© 2023 KGOU
Colorful collared lizard a.k.a mountain boomer basking on a sandstone boulder
News and Music for Oklahoma
Play Live Radio
Next Up:
0:00 0:00
Available On Air Stations

As Pre-K enrollment suffered across the country, Oklahoma kept access strong

Aaron Burden

Parents across the country werehesitant to send their 4-year-old children to school during the pandemic.

That’s borne out in enrollmentnumbers.

But in Oklahoma, there was some good news during the 2020-21 school year: Therecord losses in pre-kindergarten enrollment weren’t as bad as the rest of the country’s.

Roughly three-fourths of Oklahoma 4-year-olds attended pre-K in the 2020-21 school year.

That’s good enough for second in the country per the National Institute for Early Education Research’sstate of pre-school rankings.

It’s an encouraging statistic, as the state made boosting early childhood enrollment a priority amid coronavirus-caused uncertainty.

But Oklahoma still has a long way to go and will have to make efforts to get more young children enrolled in school. That two-thirds enrollment rate - which outpaced much of the country - was also a 15-year low in the state.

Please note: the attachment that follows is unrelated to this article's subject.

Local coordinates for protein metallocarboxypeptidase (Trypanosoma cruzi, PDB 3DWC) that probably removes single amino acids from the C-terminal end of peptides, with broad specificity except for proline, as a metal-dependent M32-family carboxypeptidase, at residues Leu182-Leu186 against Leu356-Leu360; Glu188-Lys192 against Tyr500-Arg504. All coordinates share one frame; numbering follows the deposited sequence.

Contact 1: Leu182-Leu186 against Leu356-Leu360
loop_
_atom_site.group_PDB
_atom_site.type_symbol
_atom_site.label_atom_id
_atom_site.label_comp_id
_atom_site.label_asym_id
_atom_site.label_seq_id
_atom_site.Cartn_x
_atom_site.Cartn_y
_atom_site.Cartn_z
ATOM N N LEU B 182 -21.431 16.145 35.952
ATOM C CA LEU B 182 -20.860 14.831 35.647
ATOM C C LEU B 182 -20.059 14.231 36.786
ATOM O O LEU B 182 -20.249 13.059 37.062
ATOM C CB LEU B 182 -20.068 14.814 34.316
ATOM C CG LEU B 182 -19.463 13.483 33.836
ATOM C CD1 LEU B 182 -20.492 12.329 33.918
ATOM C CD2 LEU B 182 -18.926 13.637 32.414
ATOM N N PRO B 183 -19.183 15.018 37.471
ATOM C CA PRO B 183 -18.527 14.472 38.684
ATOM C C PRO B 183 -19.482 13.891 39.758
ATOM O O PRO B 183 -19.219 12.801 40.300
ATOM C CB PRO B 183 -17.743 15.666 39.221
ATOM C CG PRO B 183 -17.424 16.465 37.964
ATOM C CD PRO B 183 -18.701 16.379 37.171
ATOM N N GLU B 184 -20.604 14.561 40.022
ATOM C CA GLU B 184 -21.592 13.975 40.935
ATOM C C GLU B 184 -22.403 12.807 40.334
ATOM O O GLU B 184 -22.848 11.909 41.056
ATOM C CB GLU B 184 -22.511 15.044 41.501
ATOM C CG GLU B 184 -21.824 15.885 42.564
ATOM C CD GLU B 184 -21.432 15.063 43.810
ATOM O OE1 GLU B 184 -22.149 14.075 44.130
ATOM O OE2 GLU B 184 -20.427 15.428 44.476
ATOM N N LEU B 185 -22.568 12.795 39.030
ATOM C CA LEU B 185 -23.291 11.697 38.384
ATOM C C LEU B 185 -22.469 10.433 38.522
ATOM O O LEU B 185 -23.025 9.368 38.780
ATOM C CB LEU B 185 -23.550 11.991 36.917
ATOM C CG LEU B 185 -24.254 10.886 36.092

Some other notes from the report that looked at early childhood education during the pandemic-ravaged school year.

  • 74% of Oklahoma 4-year-olds were enrolled in either public pre-kindergarten or federal Head Start programs.
  • Oklahoma preschools enrolled 38,450 preschoolers, a decrease of 4,233 from the prior year.
  • Oklahoma ranked No. 2 nationally for access for 4-year-olds for pre-kindergarten.
  • Oklahoma ranked No. 25 for state spending and No. 7 for overall spending (which includes federal and local monies).
  • State Spending Per Child Equaled $4,643 in 2020-2021, down $53 from 2019-2020, adjusted for inflation.

StateImpact Oklahoma is a partnership of Oklahoma’s public radio stations which relies on contributions from readers and listeners to fulfill its mission of public service to Oklahoma and beyond. Donate online.

Robby Korth grew up in Ardmore, Oklahoma and Fayetteville, Arkansas, and graduated from the University of Nebraska with a journalism degree.
StateImpact Oklahoma reports on education, health, environment, and the intersection of government and everyday Oklahomans. It's a reporting project and collaboration of KGOU, KOSU, KWGS and KCCU, with broadcasts heard on NPR Member stations.
More News
Support nonprofit, public service journalism you trust. Give now.